The sole basis of the classification established in the challenged statutes is the sex of the individuals involved. Thus, under 37 U. S. C. §§ 401, 403, and 10 U. S. C. §§ 1072, 1076, a female member of the uniformed services seeking to obtain housing and medical benefits for her spouse must prove his dependency in fact, whereas no such burden is imposed upon male members. In addition, the statutes operate so as to deny benefits to a female member, such as appellant Sharron Frontiero, who provides less than one-half of her spouse's support, while at the same time granting such benefits to a male member who likewise provides less than one-half of his spouse's support. Thus, to this extent at least, it may fairly be said that these statutes command "dissimilar treatment for men and women who are . . . similarly situated." Reed v. Reed, 404 U. S., at 77.
Moreover, the Government concedes that the differential treatment accorded men and women under these statutes serves no purpose other than mere "administrative convenience." In essence, the Government maintains that, as an empirical matter, wives in our society frequently are dependent upon their husbands, while husbands
The Government offers no concrete evidence, however, tending to support its view that such differential treatment in fact saves the Government any money. In order to satisfy the demands of strict judicial scrutiny, the Government must demonstrate, for example, that it is actually cheaper to grant increased benefits with respect to all male members, than it is to determine which male members are in fact entitled to such benefits and to grant increased benefits only to those members whose wives actually meet the dependency requirement. Here, however, there is substantial evidence that, if put to the test, many of the wives of male members would fail to qualify for benefits.
In any case, our prior decisions make clear that, although efficacious administration of governmental programs is not without some importance, "the Constitution recognizes higher values than speed and efficiency." Stanley v. Illinois, 405 U.S. 645, 656 (1972). And when we enter the realm of "strict judicial scrutiny," there can be no doubt that "administrative convenience" is not a shibboleth, the mere recitation of which dictates constitutionality. See Shapiro v. Thompson, 394 U.S. 618 (1969); Carrington v. Rash, 380 U.S. 89 (1965). On the contrary, any statutory scheme which draws a sharp line between the sexes, solely for the purpose of achieving administrative convenience, necessarily commands "dissimilar treatment for men and women who are . . . similarly situated," and therefore involves the "very kind of arbitrary legislative choice forbidden by the [Constitution]. . . ." Reed v. Reed, 404 U. S., at 77, 76. We therefore conclude that, by according differential treatment to male and female members of the uniformed services for the sole purpose of achieving administrative
MR. JUSTICE STEWART concurs in the judgment, agreeing that the statutes before us work an invidious discrimination in violation of the Constitution. Reed v. Reed, 404 U.S. 71.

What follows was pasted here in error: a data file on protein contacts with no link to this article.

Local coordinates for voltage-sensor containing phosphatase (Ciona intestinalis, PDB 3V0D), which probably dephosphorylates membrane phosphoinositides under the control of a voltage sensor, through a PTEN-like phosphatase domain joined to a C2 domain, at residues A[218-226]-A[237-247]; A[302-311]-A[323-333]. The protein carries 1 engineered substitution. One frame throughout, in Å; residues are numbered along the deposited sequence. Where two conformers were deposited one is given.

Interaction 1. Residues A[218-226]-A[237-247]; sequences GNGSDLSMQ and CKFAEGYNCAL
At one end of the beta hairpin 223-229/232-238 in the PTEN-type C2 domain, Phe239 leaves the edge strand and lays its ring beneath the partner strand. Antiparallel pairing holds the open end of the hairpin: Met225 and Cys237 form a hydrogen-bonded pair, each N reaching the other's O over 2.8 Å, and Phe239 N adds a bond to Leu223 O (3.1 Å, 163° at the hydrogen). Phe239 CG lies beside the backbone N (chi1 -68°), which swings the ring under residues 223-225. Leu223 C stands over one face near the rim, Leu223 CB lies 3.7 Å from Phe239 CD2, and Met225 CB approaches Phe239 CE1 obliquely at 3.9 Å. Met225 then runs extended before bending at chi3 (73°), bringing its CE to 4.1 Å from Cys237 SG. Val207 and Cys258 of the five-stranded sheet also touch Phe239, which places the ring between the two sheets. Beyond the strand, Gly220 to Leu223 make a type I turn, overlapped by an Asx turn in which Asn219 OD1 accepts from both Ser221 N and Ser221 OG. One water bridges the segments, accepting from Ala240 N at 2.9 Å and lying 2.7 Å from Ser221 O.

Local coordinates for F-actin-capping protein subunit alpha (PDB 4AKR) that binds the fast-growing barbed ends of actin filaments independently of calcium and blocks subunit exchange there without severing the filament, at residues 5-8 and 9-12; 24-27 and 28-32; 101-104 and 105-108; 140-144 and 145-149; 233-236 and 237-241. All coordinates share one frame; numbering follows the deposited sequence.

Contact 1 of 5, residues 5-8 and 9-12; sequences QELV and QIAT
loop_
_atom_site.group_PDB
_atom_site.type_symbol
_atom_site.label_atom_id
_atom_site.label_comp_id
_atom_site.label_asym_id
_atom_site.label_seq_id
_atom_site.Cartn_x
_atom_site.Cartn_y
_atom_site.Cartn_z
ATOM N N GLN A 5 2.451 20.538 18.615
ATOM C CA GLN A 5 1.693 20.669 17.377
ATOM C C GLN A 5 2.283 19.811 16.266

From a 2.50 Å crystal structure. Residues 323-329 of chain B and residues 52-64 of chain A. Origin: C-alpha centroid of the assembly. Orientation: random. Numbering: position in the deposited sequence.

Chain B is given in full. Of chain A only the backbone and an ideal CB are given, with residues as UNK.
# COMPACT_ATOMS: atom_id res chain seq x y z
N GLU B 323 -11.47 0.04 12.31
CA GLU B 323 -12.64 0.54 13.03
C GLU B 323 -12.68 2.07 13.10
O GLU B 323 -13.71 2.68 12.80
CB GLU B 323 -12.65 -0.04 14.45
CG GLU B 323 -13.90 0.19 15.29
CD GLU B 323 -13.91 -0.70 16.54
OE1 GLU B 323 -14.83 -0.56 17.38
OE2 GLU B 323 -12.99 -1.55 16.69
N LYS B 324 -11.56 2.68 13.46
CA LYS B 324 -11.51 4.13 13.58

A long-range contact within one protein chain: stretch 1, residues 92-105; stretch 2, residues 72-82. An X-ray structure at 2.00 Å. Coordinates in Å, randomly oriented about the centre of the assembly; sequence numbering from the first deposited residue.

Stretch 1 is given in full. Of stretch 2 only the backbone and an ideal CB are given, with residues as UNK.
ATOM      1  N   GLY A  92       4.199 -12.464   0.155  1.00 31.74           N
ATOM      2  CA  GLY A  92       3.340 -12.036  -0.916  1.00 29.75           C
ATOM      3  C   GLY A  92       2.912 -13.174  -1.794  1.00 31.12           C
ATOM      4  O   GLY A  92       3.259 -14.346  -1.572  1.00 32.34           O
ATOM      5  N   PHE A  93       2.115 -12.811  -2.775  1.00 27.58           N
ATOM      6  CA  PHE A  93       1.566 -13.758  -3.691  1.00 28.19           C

MR. JUSTICE REHNQUIST dissents for the reasons stated by Judge Rives in his opinion for the District Court, Frontiero v. Laird, 341 F.Supp. 201 (1972).
MR. JUSTICE POWELL, with whom THE CHIEF JUSTICE and MR. JUSTICE BLACKMUN join, concurring in the judgment.
I agree that the challenged statutes constitute an unconstitutional discrimination against servicewomen in violation of the Due Process Clause of the Fifth Amendment, but I cannot join the opinion of MR. JUSTICE BRENNAN, which would hold that all classifications based upon sex, "like classifications based upon race, alienage, and national origin," are "inherently suspect and must therefore be subjected to close judicial scrutiny." Ante, at 682. It is unnecessary for the Court in this case to
There is another, and I find compelling, reason for deferring a general categorizing of sex classifications as invoking the strictest test of judicial scrutiny. The Equal Rights Amendment, which if adopted will resolve the substance of this precise question, has been approved by the Congress and submitted for ratification by the States. If this Amendment is duly adopted, it will represent the will of the people accomplished in the manner prescribed by the Constitution. By acting prematurely and unnecessarily, as I view it, the Court has assumed a decisional responsibility at the very time when state legislatures, functioning within the traditional democratic process, are debating the proposed Amendment. It seems to me that this reaching out to pre-empt by judicial action a major political decision which is currently in process of resolution does not reflect appropriate respect for duly prescribed legislative processes.
There are times when this Court, under our system, cannot avoid a constitutional decision on issues which normally should be resolved by the elected representatives of the people. But democratic institutions are weakened, and confidence in the restraint of the Court is impaired, when we appear unnecessarily to decide sensitive issues of broad social and political importance at the very time they are under consideration within the prescribed constitutional processes.
"In this chapter, `dependent,' with respect to a member of a uniformed service, means—
"(1) his spouse;
"However, a person is not a dependent of a female member unless he is in fact dependent on her for over one-half of his support. . . ."
Title 10 U. S. C. § 1072 (2) provides in pertinent part:
" `Dependent,' with respect to a member . . . of a uniformed service, means—
"(A) the wife;
"(C) the husband, if he is in fact dependent on the member . . . for over one-half of his support . . . ."
The medical benefits legislation, 10 U. S. C. § 1071 et seq., was enacted as the Dependents' Medical Care Act of 1956. As such, it was designed to revise and make uniform the existing law relating to medical services for military personnel. It, too, appears to have carried forward, without explanation, the dependency provisions found in other military pay and allowance legislation. See H. R. Rep. No. 1805, 84th Cong., 2d Sess.; S. Rep. No. 1878, 84th Cong., 2d Sess.